On Saturday I ran the Get Your Rear in Gear 5K in an official time of 22:34. The race was on a USATF certified route at Camp Mabry and my Garmin measured my distance at 3.12 miles, so I am confident I was not on a short course like so many of my recent “5Ks”. That officially makes this my second fastest 5K after the 22:17 I ran at the 2010 Philadelphia Get Your Rear in Gear 5K (which was much flatter). So that’s cool.
My goal for this race was to put in a hard effort and get some sense of my fitness leading up to my current goal race (Austin 10/20 10 mile race on April 3rd). I thought a PR might be possible but I knew it would be hard given the two sizeable hills on this course. My boyfriend ran this race too– his first 5K! We didn’t run together since I wanted to run hard but it was nice to have someone to cheer for and hang out with after the race.
The race start was at 8:30 AM, which meant I didn’t have to wake up at an ungodly hour– always a plus. We got to Camp Mabry a little before 8, which should have been plenty of time for packet pickup and my warm up but the line was really long and moving very slowly. (I think there were a lot of people who decided to register the morning of the race). Eventually I left my boyfriend to stand in line while I ran off to do ~0.75 mile of jogging and striders. I’d been hoping to run a longer warm up– I think I need to ideally get in at least 1.5 miles before a 5K– but I simply didn’t have time. We got our bibs and headed to the start line just in time for the national anthem.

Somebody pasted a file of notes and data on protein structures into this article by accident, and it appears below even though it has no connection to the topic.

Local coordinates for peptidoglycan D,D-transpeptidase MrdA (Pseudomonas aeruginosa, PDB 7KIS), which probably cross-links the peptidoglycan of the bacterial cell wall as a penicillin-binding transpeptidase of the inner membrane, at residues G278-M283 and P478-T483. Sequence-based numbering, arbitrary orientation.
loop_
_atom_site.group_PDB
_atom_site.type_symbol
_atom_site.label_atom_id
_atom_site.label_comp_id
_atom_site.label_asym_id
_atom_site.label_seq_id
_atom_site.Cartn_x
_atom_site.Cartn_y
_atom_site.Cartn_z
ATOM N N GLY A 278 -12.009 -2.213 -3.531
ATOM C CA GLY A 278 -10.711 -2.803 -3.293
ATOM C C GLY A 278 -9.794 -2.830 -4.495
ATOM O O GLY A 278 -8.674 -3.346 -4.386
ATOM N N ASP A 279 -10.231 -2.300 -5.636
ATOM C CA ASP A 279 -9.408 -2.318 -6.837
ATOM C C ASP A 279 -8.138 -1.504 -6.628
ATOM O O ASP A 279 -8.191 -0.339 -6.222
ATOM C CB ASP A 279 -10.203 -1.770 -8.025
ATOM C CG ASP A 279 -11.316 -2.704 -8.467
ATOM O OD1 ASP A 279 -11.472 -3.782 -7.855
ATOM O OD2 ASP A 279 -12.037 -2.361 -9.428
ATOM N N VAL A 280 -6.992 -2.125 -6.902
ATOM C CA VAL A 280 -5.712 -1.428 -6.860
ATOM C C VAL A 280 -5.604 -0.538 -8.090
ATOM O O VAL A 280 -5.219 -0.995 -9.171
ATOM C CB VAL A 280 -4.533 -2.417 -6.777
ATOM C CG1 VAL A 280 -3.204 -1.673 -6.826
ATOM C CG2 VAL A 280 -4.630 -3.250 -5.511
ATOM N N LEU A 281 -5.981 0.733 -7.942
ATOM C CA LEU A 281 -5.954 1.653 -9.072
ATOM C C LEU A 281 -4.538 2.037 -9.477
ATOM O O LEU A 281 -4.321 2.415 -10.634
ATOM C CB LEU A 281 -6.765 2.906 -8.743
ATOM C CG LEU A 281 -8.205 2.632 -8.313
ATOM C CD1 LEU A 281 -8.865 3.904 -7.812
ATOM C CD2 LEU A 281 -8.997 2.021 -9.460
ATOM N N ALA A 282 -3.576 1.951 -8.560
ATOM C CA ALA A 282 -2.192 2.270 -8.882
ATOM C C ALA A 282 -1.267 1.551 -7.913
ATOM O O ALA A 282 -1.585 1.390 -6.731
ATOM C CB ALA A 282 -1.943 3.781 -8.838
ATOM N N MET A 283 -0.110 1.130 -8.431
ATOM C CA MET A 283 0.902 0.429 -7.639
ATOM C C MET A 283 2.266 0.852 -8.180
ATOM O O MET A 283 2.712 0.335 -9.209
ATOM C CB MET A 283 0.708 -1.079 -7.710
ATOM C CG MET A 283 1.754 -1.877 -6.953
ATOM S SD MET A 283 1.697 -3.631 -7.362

I felt like I did a good job with pacing at my last
5K “5K” and used that as a guide for this race while keeping in mind that the Donut Dash was very flat and Camp Mabry has unpleasant hills about 1.5 and 2.5 miles into the course. I aimed to start at a conservative 7:15 pace for the first mile (which is pretty flat). I ended up with running 7:15 exactly for the first mile– hurray for executing my race plan!– but my legs felt sluggish and my stomach felt decidedly not good.
I’d hoped to pick up the pace a bit in mile 2 but struggled a bit on the hill and ended up with a 7:20. Mile 3 has a nice long downhill followed by an obnoxious hill that keeps going after you turn a corner. (Somehow I’d managed to forget that last detail and was unpleasantly surprised!). Fortunately, at this point in the race my legs had woken up and I felt like I was able to settle into a faster pace. Unfortunately, this didn’t start to happen until the race was 2/3 over. I also had a deepening concern that I might throw up for the first time during a race. I got through mile 3 in 7:11 and the last .1 in 50 seconds (6:50 pace), good for a final time of 22:34 and 7:16 pace overall.
Immediately after the race I grabbed some water and sat down on a curb with my head between my legs. There were a bunch of adorable elementary school aged children handing out snacks to the runners finishing. The idea of food was so unappealing to me that when a sweet little boy offered me a granola bar I made this face: